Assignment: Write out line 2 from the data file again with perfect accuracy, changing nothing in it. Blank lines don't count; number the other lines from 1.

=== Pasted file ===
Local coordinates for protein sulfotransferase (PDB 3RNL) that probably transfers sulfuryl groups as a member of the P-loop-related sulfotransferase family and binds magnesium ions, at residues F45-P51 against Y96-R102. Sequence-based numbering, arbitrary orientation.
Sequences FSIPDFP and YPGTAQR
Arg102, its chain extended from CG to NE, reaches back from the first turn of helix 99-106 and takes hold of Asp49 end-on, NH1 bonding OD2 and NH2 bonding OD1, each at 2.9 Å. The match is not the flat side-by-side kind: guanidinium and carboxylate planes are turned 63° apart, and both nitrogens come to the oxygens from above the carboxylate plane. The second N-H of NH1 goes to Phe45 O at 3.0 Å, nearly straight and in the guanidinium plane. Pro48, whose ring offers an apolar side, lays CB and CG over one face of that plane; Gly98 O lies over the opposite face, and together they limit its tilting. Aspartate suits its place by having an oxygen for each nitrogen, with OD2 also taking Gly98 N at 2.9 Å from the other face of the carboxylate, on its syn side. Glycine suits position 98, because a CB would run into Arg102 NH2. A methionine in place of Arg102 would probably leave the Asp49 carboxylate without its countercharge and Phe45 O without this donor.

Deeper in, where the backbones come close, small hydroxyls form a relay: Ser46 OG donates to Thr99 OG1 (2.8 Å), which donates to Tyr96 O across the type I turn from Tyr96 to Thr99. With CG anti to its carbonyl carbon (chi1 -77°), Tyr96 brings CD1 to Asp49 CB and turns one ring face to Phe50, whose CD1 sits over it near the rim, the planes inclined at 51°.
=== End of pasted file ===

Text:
Sequences FSIPDFP and YPGTAQR